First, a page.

Born and raised in Indiana as the son of a doctor who was gifted in writing, Roger devoted most of his talents in the field of music as composser, arranger, and producer of both live and recorded music since the 70’s. He currently lives in Florida and continues to create music (and various music-and-sound-related productions) for OCN and others; and, having converted to the Orthodox Faith in 2010, he enjoys writing the blog series “Musings of a Grateful Convert” for The Sounding.
John the Hut-Dweller
St. Paul’s Letter to the Galatians 5:22-26; 6:1-2
Prokeimenon. Mode Plagal 2. Psalm 31.11,1
Be glad in the Lord, and rejoice, O righteous.
Verse: Blessed are they whose transgressions have been forgiven.
Brethren, the fruit of the Spirit is love, joy, peace, patience, kindness, goodness, faithfulness, gentleness, self-control; against such there is no law. And those who belong to Christ Jesus have crucified the flesh with its passions and desires. If we live by the Spirit, let us also walk by the Spirit. Let us have no self-conceit, no provoking of one another, no envy of one another. Brethren, if a man is overtaken in any trespass, you who are spiritual should restore him in a spirit of gentleness. Look to yourself, lest you too be tempted. Bear one another’s burdens, and so fulfill the law of Christ.
The Gospel according to Luke 12:32-40
The Lord said, “Fear not, little flock, for it is your Father’s good pleasure to give you the Kingdom. Sell your possessions, and give alms; provide yourselves with purses that do not grow old, with a treasure in the heavens that does not fail, where no thief approaches and no moth destroys. For where your treasure is, there will your heart be also. Let your loins be girded and your lamps burning, and be like men who are waiting for their master to come home from the marriage feast, so that they may open to him at once when he comes and knocks. Blessed are those servants whom the master finds awake when he comes; truly, I say to you, he will gird himself and have them sit at table, and he will come and serve them. If he comes in the second watch, or in the third, and finds them so, blessed are those servants! But know this, that if the householder had known at what hour the thief was coming, he would not have left his house to be broken into. You also must be ready; for the Son of man is coming at an unexpected hour.”
John the Hut-Dweller
Saint John, who was from Constantinople, was the son of illustrious parents — Eutropius the Senator and Theodora. At twelve years of age he departed secretly from his home and went to the Monastery of the Unsleeping (see Dec. 29). Aflame with longing for his parents, he returned after six years to his father’s home in the guise of a pauper and beggar. Living in a small hut at the gates of his parents’ house (wherefrom he is called “hut-dweller”), he remained unknown therein for many years, and suffered mockery at the hands of those who had been his own servants. Foreknowing his death, he revealed himself to his parents, and within a few moments reposed, about the year 450.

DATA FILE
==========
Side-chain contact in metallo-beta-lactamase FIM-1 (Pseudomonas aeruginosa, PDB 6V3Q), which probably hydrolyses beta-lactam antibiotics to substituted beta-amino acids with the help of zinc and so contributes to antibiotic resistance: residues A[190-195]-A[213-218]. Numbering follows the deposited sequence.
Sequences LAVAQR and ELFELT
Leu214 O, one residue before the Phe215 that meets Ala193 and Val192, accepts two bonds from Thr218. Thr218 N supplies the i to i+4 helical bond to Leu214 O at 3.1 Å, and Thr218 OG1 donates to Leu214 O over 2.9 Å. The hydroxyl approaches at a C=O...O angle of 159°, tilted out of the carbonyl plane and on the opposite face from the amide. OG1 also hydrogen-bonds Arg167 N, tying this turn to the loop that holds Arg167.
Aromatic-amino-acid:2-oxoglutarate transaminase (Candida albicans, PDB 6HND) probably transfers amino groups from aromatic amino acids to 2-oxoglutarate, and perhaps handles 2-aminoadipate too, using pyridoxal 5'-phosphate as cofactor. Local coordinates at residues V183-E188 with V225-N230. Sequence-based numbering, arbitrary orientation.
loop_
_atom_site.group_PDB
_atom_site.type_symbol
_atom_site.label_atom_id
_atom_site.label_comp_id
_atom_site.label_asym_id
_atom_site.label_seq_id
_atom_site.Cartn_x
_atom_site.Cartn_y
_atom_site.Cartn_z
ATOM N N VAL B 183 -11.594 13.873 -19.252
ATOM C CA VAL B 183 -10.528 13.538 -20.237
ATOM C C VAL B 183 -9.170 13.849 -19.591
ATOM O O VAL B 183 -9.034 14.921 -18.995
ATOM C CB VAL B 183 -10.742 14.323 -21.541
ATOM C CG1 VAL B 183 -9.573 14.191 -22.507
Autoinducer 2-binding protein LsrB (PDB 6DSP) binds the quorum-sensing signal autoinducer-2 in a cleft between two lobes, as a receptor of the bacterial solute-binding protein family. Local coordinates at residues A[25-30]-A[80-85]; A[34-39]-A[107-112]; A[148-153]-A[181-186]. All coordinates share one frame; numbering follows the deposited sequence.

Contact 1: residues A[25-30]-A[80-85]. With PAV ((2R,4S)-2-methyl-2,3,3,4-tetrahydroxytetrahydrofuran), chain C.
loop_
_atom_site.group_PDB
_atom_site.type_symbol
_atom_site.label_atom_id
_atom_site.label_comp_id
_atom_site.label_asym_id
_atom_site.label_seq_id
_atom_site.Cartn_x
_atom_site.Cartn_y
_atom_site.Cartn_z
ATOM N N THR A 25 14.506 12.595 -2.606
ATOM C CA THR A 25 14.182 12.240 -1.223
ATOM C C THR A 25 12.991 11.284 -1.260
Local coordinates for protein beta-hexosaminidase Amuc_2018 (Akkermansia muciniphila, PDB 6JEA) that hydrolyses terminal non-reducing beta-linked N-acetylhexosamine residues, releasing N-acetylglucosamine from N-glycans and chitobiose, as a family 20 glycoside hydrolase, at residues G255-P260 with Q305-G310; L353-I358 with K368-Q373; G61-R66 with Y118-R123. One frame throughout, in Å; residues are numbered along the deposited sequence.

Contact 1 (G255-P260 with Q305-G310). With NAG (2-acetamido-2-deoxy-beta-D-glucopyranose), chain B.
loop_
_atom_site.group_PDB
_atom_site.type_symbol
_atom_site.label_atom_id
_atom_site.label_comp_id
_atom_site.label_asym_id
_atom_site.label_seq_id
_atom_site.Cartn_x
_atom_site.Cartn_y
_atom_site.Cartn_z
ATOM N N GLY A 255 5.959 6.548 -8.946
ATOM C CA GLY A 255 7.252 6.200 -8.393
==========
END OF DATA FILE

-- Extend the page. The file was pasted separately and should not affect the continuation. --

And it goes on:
Apolytikion of John the Hut-Dweller in the Fourth Tone
Since thou hadst with fervour longed after the Lord from thy youth, * thou leftest the world with its delights and nobly didst strive in valiant ascetic deeds. * Thou didst pitch thy hut before the gates of thy parents; * thou didst break the demons’ snares, O all-blessed Father. * And therefore, as is meet, hath Christ God glorified thee, O John.
Kontakion of John the Hut-Dweller in the Second Tone
Since thou didst desire a poverty like unto Christ’s, O wise Father John, thou didst forsake thy parents’ wealth; and while holding in thy hands the most holy Gospel, O righteous one, thou didst follow after Christ God while ceaselessly praying to Him for us all.
The content on this page is under copyright and is used by permission. All rights reserved. These works may not be further reproduced, in print or on other websites or in any other form, without the prior written authorization of the copyright holder: Reading © Holy Transfiguration Monastery – Brookline, MA; Apolytikion of John the Hut-Dweller © Holy Transfiguration Monastery – Brookline, MA; Kontakion of John the Hut-Dweller © Holy Transfiguration Monastery – Brookline, MA; Icon compliments of St. Isaac of Syria Skete
From the Online Chapel of the Greek Orthodox Archdiocese of America.
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